“But there may be a silver lining here. This may be a wake-up call that populist policies need to pass the credibility test when it comes to foreign exchange and bond markets,” writes economist and university principal Anton Muscatelli on how the markets reined back an imploding UK government.
Fantasy economics: alive and well on both sides of the border
“Where Scotland differs (from the UK) the most is in its lack of engagement on economic issues. If this continues then the £1.5 billion (fiscal) shortfall will continue to grow and taxes will continue to rise to compensate. Surely no-one wants this but then why does no one take it seriously?” asks John McLaren in his latest acute commentary on the state of the Scottish economy.
Going for growth – or broke?
The new UK Chancellor has set out his radical fiscal plans – and prompted a sterling crisis. The situation is so grave, not least for Scotland, it merits a return from us in the interests of a wider public policy debate. Here we republish commentary from the FAI – and expect to run further contributions this autumn.
Strategy for going everywhere and nowhere
“The report, the launch, the minutes of the Advisory Council meetings – all point to a ‘just get it done and get it out’ approach. And as with previous, failed, economic strategies it will go through various hoops of progress reports and ‘accountability’ that are underplayed and soon forgotten. But without anyone taking real ownership, without a genuine attempt to identify and plan a way forward, little will change.”
Why ejecting Russia from Swift is largely symbolic
‘It is conceivable that all this could lead to a rapid collapse of the Putin autocracy, but we should not engage in wishful thinking. Wide-ranging economic sanctions on Russia may be needed for a lengthy period of time. Ejection from Swift is a symbol of these efforts, not a powerful economic tool that can constrain Russia’s actions in Ukraine at little cost to ourselves.’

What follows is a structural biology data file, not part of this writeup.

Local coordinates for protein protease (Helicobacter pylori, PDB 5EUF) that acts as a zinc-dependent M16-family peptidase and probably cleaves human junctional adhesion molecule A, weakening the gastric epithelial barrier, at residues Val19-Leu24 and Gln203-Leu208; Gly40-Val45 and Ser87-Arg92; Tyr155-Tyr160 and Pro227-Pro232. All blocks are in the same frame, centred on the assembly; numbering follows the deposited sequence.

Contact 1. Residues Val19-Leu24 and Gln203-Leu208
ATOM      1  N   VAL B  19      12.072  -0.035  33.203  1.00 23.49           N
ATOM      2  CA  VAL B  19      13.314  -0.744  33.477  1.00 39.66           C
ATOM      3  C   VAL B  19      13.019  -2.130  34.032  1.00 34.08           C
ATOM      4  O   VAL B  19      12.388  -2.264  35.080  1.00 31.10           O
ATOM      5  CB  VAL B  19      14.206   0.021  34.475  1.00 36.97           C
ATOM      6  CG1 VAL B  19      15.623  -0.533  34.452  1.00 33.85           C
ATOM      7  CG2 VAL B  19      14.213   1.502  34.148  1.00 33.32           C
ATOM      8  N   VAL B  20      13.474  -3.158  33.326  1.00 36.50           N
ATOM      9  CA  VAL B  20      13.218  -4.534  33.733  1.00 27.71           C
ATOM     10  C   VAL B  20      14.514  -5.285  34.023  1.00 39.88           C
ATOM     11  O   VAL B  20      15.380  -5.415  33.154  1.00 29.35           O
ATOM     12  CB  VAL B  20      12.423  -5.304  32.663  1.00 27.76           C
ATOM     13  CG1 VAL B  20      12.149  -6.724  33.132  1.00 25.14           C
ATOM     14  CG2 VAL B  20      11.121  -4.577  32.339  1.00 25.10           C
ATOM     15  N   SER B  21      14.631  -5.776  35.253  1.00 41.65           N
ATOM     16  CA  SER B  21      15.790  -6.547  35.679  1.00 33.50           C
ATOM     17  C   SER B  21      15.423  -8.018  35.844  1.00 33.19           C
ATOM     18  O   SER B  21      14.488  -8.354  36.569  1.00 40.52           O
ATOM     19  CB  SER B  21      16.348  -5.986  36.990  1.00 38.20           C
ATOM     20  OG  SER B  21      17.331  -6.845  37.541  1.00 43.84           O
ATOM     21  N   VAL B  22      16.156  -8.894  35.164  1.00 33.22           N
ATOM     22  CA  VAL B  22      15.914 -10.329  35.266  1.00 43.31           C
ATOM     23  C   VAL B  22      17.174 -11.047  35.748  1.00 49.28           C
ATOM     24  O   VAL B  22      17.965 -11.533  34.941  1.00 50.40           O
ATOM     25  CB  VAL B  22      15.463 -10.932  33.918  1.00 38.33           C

What are Scotland’s real choices?
‘Clearly the political and institutional landscape has changed dramatically since 2014. One inescapable fact about any future debate on the economic case for Scottish independence is that the terrain – by which we mean the political, economic, social and cultural context – has shifted significantly.’
From Big Oil to Big Wind
“Challenges lie ahead. But one major difference between Big Oil and Big Wind is that the latter has the potential to help rescue the planet from the climate emergency.”
A brief note on wind and hot air
“So while the first steps towards mass exploitation of the North Sea offshore wind power at industrial scale have been taken, the socioeconomic wrangling as to who will actually benefit from this mass infrastructure is likely only just beginning.”
Time to shake up Scotland
“…now would be a good time to shake things up even further. Who will make that happen? I expect little from the Government or the Parliament, it’ll be for others to push for change..”
Year of the Squeeze
“For all the talk of the pandemic (somehow) boosting worker power, it looks more likely to deliver the third real wage squeeze in a decade, and to leave workers substantially worse off than they would have been otherwise. By the end of 2024, average earnings are set to be £740 a year lower than they would have been if even the sluggish wage growth prior to the pandemic had continued.”